- Blast to the Past Ted Cruz is not entirely unprecedented in his early vice-presidential announcement: the move harkens back to the 1976, at the last Republican convention to open without a decided nominee (as Cruz hopes will be the situation this year). Ronald Reagan, who would later be elected president and become a conservative icon, was challenging incumbent president Gerald Ford for the GOP nod.
- The primary season had ended in June, with no presumptive nominee, but before the convention’s August opening, Reagan announced then- Sen. Richard Schweiker (R-PA) as his running mate, to attract moderates to his side. Conservatives balked at the choice, and the gambit backfired, resulting in Reagan’s loss in 1976.
- However, Reagan-Schweiker got the last laugh: in 1980, Reagan ran again for the White House, and won that time, and immediately appointed Richard Schweiker as his U.S. Secretary of Health and Human Services.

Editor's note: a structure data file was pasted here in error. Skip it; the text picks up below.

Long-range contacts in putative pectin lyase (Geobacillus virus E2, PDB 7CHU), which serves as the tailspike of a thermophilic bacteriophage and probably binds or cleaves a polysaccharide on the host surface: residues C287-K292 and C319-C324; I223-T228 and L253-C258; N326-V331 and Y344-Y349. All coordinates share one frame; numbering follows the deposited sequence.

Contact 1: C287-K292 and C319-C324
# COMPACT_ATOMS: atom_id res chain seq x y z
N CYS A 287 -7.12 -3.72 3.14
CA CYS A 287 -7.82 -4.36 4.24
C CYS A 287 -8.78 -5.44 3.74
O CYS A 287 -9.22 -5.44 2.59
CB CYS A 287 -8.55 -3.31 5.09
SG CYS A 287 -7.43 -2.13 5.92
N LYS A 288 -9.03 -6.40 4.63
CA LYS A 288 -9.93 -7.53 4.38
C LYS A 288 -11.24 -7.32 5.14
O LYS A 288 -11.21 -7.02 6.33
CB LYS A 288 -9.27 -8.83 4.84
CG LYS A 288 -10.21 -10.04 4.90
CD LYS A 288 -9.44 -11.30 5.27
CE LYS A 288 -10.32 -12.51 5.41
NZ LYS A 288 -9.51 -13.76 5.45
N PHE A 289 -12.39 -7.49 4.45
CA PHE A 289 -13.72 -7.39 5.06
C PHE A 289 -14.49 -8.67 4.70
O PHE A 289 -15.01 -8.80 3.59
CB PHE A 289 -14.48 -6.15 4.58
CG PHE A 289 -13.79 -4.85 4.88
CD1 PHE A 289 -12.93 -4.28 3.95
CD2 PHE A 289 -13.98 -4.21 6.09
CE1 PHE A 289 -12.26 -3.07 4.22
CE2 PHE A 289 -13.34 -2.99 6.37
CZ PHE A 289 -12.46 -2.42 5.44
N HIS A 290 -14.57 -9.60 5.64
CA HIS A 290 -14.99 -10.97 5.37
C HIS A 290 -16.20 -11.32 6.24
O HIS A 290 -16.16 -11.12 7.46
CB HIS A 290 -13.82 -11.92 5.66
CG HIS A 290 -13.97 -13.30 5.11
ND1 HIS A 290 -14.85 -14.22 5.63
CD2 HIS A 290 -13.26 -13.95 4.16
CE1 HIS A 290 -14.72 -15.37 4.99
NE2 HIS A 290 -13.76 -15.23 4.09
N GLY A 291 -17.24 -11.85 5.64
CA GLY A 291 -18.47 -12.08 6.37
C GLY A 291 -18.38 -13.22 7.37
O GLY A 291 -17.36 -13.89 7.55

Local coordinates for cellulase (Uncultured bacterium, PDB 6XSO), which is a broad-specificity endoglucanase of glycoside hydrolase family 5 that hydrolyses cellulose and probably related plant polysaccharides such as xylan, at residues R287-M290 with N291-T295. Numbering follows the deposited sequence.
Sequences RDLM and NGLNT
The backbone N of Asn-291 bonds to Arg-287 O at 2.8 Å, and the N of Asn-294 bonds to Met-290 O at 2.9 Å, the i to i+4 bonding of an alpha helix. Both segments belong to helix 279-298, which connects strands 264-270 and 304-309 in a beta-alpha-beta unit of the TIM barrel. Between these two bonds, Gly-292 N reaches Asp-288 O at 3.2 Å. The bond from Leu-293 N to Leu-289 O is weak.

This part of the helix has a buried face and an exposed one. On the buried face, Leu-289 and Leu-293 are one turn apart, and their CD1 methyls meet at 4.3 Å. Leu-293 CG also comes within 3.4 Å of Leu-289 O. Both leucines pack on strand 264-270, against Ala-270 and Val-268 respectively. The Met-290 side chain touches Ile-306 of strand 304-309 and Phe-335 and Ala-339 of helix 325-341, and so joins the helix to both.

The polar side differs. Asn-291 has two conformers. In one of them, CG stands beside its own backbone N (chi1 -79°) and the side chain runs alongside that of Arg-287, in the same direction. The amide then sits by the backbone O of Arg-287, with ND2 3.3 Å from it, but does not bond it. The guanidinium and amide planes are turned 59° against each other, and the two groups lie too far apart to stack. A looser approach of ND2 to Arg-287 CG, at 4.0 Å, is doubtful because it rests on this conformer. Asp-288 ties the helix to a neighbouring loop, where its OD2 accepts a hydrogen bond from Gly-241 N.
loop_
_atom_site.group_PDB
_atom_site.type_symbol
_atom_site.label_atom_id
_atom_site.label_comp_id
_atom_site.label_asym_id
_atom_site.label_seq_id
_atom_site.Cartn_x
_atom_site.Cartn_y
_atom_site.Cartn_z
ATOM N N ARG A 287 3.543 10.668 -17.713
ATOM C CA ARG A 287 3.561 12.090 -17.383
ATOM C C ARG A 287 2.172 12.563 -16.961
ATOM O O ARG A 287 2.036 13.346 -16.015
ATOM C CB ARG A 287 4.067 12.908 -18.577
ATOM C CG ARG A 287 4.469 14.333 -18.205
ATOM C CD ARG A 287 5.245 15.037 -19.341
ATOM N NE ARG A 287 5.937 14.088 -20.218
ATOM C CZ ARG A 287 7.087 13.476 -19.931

- Number of the Day: Sanders Layoffs After a string of losses in New York and in the Northeast in recent weeks, and officially nearing the loss of his path to the Democratic nomination, the Bernie Sanders operation has begun shutting down.
- Sanders spokesman Michael Briggs announced Wednesday that the campaign will begin laying staffers off, leaving 325 to 350 people on the payroll, a decrease from over 1,000 in January. Briggs defended the decision in a statement: “Our campaign has now completed 80 percent of the primaries and caucuses,” he said. “That means we now longer require many of the loyal and dedicated state and national support staffers who helped us in places…where the nominating contests have been completed,” Briggs continued.